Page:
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Editing Tip: Using a Thesaurus
- There are many reasons to strive for effective word choice, or ‘diction,’ including improving your style, tone, and content.
Choosing the right word to convey an idea can be challenging. There are three main reasons to strive for effective word choice, or diction:
- Style: To make your writing more engaging by using varied language
- Tone: To express your meaning in a professional way, using a formal tone
- Content: To accurately communicate your intended meaning
A valuable tool in all of these situations is a thesaurus, which is a dictionary of synonyms, or words with the same or similar meanings.
While you can find a thesaurus in the reference section of a library, you also have access to several options on your computer. In recent versions of Microsoft Word, highlight a word and then either click the “Thesaurus” button under the “Review” tab or use the shortcut Shift + F7 to reach the Microsoft thesaurus. A list of similar words will appear, and clicking on one of these will lead to further synonyms. Alternatively, right-click on a word and select “Synonyms” on the menu that appears.
Websites such as Thesaurus.com and Merriam-Webster.com additionally provide a variety of word choices.
For example, if you want to find a different way to say “research,” Microsoft Word’s thesaurus yields the following results:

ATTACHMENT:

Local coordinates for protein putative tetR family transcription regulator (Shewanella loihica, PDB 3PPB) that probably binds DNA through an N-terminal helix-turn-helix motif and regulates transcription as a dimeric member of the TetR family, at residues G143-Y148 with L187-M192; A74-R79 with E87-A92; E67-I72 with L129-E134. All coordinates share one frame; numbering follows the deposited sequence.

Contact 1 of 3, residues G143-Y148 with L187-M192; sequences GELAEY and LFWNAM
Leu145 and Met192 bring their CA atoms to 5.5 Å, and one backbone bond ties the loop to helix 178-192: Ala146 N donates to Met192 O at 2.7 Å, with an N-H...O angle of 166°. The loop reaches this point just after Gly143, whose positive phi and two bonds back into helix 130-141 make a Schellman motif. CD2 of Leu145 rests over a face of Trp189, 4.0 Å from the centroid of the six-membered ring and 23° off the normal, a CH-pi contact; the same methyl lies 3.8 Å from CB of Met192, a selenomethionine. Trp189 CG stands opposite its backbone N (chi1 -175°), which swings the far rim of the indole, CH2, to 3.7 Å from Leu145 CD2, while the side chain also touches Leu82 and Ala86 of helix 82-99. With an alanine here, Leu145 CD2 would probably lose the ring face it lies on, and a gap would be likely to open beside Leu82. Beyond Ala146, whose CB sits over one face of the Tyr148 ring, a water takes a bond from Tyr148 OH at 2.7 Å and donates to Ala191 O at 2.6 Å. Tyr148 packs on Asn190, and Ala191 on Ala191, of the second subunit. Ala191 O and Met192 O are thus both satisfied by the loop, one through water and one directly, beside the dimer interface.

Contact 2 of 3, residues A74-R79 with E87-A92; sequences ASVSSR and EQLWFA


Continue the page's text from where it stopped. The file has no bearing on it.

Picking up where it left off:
Synonyms for ‘research’
- investigation (n.): investigation, study, exploration, examination, inquiry, enquiry, inquiries, enquiries
- investigate (v.): investigate, study, explore, examine, seek, do research, delve into, make inquiries, follow a line of investigation, look into, make enquiries
The thesaurus thus identifies two uses of the term “research:” as a noun and as a verb. The appropriate choice depends on the context as well as on personal preference, as several words may be correct:
- Our research showed that = Our investigation showed that = Our study showed that
- We researched the topic = We investigated the topic = We studied the topic
The term “research” is frequently used in academic writing, so employing a thesaurus in this case may help to diversify your language. Note that one of the phrases on the above list, “look into,” is relatively informal; if you were instead beginning with this term, a thesaurus could help to identify a more formal substitute.
A thesaurus is a powerful resource, but it can also be a dangerous one. The synonyms listed in this reference do not always have the same meaning as the original term, as in the following example:
Synonyms for ‘thesaurus’
- lexicon (n.): lexicon, vocabulary, glossary, phrasebook, wordlist, dictionary, vocabulary list
Here, one of the listed alternatives for “thesaurus” is “dictionary.” Although a thesaurus is a type of dictionary, if you simply replaced “thesaurus” with the word “dictionary” (rather than “dictionary of synonyms,” for example), your intended meaning would be lost. Therefore, if in doubt, consider double-checking the accuracy of a new word choice using a dictionary.
We hope that today’s editing tip has provided helpful guidance about thesaurus use. As always, please contact us at [email protected] with any questions or comments. Best of luck in your writing endeavors!
TagsWriting a manuscriptLanguage editingEditing tipsWord choiceFormal toneSynonymsGrammarMicrosoft Word
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